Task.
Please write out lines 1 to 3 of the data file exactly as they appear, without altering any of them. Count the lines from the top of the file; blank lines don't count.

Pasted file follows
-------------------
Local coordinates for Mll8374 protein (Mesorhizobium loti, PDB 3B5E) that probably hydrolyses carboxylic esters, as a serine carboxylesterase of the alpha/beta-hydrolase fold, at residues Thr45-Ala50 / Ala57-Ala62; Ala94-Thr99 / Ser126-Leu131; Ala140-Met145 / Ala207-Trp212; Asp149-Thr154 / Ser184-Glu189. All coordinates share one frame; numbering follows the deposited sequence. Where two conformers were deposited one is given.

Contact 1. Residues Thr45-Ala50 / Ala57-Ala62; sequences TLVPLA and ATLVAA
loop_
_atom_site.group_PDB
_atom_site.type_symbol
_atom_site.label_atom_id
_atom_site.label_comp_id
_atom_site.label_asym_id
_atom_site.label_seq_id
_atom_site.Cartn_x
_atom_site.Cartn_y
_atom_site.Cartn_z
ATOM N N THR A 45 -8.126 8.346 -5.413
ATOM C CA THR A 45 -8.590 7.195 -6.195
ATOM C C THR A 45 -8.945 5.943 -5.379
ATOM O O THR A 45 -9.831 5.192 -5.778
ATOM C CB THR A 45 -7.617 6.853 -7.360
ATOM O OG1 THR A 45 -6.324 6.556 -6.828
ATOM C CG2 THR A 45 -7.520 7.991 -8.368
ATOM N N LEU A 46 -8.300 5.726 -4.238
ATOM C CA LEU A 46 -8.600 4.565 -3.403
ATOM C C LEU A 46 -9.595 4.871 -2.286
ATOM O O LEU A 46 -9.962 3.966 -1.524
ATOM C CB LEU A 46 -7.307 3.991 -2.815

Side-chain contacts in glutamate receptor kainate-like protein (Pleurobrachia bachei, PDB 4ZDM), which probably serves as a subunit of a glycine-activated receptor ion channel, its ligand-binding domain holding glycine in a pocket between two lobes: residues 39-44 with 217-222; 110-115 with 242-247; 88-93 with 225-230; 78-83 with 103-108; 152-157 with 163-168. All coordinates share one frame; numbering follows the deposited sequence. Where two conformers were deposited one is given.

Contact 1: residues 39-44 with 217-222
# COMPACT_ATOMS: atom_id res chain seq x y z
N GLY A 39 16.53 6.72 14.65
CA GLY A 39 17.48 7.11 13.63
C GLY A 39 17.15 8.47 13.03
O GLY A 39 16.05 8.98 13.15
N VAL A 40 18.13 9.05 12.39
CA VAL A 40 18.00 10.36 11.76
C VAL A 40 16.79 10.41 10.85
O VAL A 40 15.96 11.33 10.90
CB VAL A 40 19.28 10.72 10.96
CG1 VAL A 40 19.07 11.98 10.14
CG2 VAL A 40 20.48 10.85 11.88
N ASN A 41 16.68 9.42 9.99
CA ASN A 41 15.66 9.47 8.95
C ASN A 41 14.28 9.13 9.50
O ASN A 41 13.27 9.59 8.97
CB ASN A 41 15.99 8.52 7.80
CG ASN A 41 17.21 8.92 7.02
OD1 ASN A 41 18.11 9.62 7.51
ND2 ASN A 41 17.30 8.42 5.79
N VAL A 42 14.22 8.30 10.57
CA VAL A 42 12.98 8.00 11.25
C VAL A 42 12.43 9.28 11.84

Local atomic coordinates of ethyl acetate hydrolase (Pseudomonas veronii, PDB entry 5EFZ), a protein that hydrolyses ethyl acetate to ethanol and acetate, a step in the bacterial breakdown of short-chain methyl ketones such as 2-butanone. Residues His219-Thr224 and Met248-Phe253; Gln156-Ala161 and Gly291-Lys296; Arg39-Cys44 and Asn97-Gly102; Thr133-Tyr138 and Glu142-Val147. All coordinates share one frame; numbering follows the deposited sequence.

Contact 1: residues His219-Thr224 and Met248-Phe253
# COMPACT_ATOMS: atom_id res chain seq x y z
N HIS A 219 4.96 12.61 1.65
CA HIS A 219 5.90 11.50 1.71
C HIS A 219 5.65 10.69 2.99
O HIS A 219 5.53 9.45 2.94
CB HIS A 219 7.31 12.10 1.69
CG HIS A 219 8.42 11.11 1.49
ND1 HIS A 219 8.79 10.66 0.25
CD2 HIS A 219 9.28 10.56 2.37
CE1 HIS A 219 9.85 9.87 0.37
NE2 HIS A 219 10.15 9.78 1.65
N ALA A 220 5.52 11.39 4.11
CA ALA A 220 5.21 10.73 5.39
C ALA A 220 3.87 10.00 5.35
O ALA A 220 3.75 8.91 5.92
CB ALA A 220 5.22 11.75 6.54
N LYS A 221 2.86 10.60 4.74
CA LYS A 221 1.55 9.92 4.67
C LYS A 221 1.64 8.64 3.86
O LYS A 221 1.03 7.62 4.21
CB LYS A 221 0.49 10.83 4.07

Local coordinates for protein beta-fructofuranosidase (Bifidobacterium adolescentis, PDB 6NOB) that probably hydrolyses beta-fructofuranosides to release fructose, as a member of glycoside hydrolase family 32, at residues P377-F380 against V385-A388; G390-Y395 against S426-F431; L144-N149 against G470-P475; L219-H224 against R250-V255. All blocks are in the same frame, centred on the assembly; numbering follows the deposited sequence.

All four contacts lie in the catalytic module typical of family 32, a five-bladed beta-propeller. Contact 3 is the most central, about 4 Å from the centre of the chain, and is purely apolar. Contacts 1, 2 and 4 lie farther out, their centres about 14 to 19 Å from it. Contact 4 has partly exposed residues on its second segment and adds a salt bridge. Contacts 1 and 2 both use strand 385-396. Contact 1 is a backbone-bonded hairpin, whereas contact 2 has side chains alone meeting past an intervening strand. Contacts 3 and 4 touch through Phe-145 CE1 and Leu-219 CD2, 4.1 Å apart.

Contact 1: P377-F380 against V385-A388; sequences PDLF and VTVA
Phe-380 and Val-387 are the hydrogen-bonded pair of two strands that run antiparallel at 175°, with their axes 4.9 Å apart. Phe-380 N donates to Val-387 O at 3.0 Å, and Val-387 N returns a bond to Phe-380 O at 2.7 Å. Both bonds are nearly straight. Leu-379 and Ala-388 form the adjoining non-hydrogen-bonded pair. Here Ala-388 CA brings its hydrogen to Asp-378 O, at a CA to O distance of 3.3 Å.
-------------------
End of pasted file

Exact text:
Local coordinates for Mll8374 protein (Mesorhizobium loti, PDB 3B5E) that probably hydrolyses carboxylic esters, as a serine carboxylesterase of the alpha/beta-hydrolase fold, at residues Thr45-Ala50 / Ala57-Ala62; Ala94-Thr99 / Ser126-Leu131; Ala140-Met145 / Ala207-Trp212; Asp149-Thr154 / Ser184-Glu189. All coordinates share one frame; numbering follows the deposited sequence. Where two conformers were deposited one is given.

Contact 1. Residues Thr45-Ala50 / Ala57-Ala62; sequences TLVPLA and ATLVAA
loop_